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What are the consequences of a biotin deficiency on the body?

Biotin, also known as vitamin B8 or vitamin H, is a water-soluble vitamin from the B group. It plays numerous roles within the body. A biotin deficiency can be dangerous, potentially leading to a series of problems, particularly concerning the skin, hair, and nails. Here are the consequences of a biotin deficiency on the body.


Consequence No. 1: A deficiency in biotin can dry out the skin.

Lacking in biotin can lead to several adverse effects on the skin. William MONTAGNA reported in a study the histological changes in the skin of biotin-deficient mice. Skin sections from these mice showed that their epidermis is slightly thicker than normal, and this thickening increases with the degree of biotin deficiency. This thickening is likely due to an accumulation of numerous keratohyaline granules, which is a structural protein of the cells in the granular layer of the epidermis. Furthermore, the amount of sebum significantly decreases in deficient mice.

Researchers have observed that the openings of the pilosebaceous units in deficient mice are blocked by keratinised debris related to the thickening of the skin. This could be the reason why there is virtually no sebum excretion on the skin's surface, and may result in skin dryness.

Nevertheless, human studies could clarify these results.

Consequence No. 2: A deficiency in biotin can cause dermatitis.

Julien LAMBERT and his team have studied the dermatological symptoms of a biotin deficiency, following the case of a four-year-old girl. A skin biopsy was performed and showed slight histological changes compared to normal skin, such as marked erythema (redness) and crusts, which could suggest a diagnosis of dermatitis nutritional. Nutritional dermatitis is a skin inflammatory disease associated with a nutritional problem.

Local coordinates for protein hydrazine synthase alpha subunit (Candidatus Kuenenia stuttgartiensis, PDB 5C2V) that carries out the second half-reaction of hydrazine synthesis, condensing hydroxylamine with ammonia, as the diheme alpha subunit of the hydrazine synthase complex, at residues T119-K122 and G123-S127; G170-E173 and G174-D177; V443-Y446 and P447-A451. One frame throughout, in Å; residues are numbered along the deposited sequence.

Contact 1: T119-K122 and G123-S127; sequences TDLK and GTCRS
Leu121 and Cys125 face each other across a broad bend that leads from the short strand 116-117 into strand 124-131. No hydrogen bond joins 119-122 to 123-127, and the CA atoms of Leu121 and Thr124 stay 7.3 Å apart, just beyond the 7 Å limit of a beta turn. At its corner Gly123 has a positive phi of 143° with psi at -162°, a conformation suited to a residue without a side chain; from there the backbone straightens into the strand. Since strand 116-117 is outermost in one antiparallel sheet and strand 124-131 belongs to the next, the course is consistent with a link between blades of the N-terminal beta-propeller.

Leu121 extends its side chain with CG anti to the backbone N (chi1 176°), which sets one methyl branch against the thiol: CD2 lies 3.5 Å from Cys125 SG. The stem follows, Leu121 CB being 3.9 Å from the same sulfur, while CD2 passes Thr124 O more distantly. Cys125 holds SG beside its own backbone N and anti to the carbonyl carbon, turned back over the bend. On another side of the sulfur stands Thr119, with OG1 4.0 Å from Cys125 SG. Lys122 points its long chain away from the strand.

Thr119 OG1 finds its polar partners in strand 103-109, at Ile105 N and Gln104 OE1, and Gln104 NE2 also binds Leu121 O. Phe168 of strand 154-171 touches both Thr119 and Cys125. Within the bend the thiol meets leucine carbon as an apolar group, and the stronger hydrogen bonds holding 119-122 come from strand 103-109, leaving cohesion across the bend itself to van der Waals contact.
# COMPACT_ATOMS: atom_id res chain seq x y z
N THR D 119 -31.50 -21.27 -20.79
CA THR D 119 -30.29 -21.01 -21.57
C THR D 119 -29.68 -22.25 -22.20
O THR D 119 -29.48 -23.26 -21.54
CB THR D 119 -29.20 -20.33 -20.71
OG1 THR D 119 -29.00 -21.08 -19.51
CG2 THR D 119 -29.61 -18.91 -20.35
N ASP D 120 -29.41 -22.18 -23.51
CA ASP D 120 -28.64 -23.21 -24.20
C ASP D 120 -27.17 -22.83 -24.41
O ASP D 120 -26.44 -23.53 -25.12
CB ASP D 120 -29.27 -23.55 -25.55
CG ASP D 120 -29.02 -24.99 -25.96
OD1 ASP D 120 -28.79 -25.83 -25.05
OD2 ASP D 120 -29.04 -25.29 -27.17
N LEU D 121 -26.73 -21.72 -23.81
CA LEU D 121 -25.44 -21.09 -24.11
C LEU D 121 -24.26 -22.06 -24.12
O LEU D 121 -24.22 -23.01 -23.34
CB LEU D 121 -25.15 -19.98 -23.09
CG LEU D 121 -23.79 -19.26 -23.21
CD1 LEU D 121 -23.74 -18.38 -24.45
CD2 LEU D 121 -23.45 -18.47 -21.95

A biotin therapy (5 mg/day) was subsequently administered, which significantly improved the child's skin condition. According to the researchers, this could confirm the diagnosis of a biotin deficiency, and therefore the dermatological issues that the little girl was experiencing would be due to this deficiency.

These are merely assumptions, and the mechanisms involved have not yet been identified. More studies on the subject are necessary.

Consequence No. 3: A deficiency in biotin can lead to hair loss.

In a study conducted by Ralph M. TRÜEB, the aim of this research was to ascertain the frequency and significance of a biotin deficiency in women complaining of a hair loss. The findings revealed that a biotin deficiency was observed in 38% of women complaining of hair loss.

Biotin is a necessary cofactor in the synthesis of proteins, particularly in the production of keratin, which explains its contribution to the healthy growth of nails and hair. Keratin is the primary protein that makes up hair and nails. Any adverse effect on its synthesis can jeopardise the normal growth of hair.

Given these results, it is plausible to consider that a deficiency in biotin may also affect the condition of the nails. However, there are not enough studies to make a definitive statement on this matter.


  • MONTAGNA W. Effect of Biotin Deficiency Upon the Skin of Mice. Experimental Biology and Medicine (1950).

  • LAMBERT J. & al. Dermatologic Signs of Biotin Deficiency Leading to the Diagnosis of Multiple Carboxylase Deficiency. Pediatric Dermatology (2004).

  • TRÜEB R.M. Serum Biotin Levels in Women Complaining of Hair Loss. International Journal of Trichology (2016).

  • CASTELO-SOCCIO L. & al. A Review of the Use of Biotin for Hair Loss. Skin Appendage Disorders (2017).


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